EXPLORING the multiple points of connection between the concept of homo sacer and Muslims who have been subjected to Trump’s Travel Ban is neither complicated to understand nor difficult to explain. One only needs to consider how the travel ban is rendering citizens of certain Muslim countries as people with respect to whom the law can be removed, revoked or relinquished. In this respect, Trump functions as a sovereign with his power to decide the citizens of which religion or country shall become homo sacer. Faced with the illegality of this assumption that a certain group of citizens can be treated unequally based on their national origin or religion, the sovereign then abuses his power to twist the very idea of legal eligibility: all citizens are equal before the law until proven as a noncitizen.
Travel Ban is not merely a judicial declaration of eligibility, weighted with gobbledygook and legal jargon such as ‘bona fide relationship’. It also belongs to the realm of imagination where homo sacer is the psychological manifestation of ‘denial’ culled from textual negating prefixes such as ‘un’ and ‘non’, or deprival suffix such as ‘less’. Thus, a Muslim man in the imagination of Travel Ban’s staunch supporters is being seen as ‘un-American’, ‘non-white’, and eventually, ‘citizenless alien’. In light of all this, a Muslim man is a negated, denied and abandoned homo sacer in the wilderness of no man’s land whose wounded body and cursed mind is only for the realisation of what a precious body and blessed mind must be — white, Christian, and liberal. Banned bodies and minds, however, are not limited to President Trump’s term of Office alone, but rather, they bear the history of themselves in the United Sates.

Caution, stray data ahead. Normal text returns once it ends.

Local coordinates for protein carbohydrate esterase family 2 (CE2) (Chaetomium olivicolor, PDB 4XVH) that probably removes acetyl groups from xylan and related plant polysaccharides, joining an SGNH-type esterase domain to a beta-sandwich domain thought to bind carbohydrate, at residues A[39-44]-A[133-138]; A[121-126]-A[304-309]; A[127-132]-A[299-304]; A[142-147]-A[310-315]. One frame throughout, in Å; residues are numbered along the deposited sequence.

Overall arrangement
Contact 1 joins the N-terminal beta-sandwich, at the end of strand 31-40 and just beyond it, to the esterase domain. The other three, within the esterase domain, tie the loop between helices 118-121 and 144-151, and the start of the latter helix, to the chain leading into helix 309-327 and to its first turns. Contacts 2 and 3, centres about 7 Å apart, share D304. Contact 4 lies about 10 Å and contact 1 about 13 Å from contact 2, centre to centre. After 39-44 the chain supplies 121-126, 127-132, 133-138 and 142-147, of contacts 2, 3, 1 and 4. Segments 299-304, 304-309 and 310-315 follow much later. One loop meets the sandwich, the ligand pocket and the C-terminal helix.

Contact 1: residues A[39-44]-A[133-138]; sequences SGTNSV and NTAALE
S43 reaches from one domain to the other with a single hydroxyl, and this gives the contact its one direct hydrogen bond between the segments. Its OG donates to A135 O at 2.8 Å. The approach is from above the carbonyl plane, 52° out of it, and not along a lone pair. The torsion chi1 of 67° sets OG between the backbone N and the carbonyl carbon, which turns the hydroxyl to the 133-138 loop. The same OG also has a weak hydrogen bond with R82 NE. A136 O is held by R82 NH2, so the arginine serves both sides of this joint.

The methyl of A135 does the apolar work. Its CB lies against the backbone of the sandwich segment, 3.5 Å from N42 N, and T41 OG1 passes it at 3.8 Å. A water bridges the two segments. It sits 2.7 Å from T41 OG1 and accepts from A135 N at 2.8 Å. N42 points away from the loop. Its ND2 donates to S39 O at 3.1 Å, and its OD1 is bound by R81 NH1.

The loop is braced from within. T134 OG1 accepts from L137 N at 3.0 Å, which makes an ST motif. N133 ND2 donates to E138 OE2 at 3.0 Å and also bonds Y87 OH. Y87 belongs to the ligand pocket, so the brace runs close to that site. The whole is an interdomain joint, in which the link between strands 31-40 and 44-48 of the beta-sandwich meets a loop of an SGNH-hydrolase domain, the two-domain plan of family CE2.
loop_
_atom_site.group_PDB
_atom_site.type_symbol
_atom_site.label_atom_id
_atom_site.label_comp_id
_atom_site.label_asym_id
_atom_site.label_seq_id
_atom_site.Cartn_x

Under the Chinese Exclusion Act, signed in 1882, the banned bodies from entering the US were the Chinese; under Executive Order 1221, signed in 1980, the banned bodies were Iranians; under Ban on HIV-positive travellers, signed in 1987, the banned bodies were mostly Africans; under Anarchist Exclusion Act, signed in 1903, the banned minds were anarchists; and finally, under Communist Control Act, signed in 1950, the banned minds were Marxists. Here, the changing character of homo sacer is evident. Homo Sacer was once a Chinese, once a Communist, but now, he is certainly a Muslim.
At this point, we can glance back at the question in the title of this article. Reading Agamben in the era of Muslim ban teaches us that being ‘human’ is the personification of ‘ability’: the ability to travel, the ability to think, the ability to choose, the ability to protest. Agamben timely reminds us that we were all born in the splendid form as ‘human’. Indeed, we are not homo sacer!

dissidentvoice.org, July 16. Nima Zahedi Nameghi is a PhD candidate student at Laval University where he works on his Ph.D. thesis entitled ‘Empire and Frontier: the origins of ethno-nationalism in Afghanistan (1807-1896)’. His areas of interest include comparative political thought (Western and Eastern), colonialism and its modes of knowledge, Muslims and politics of identity and difference, history of the Great Khorasan (Afghanistan, Iran and Central Asia), and nineteenth-century British boundary making.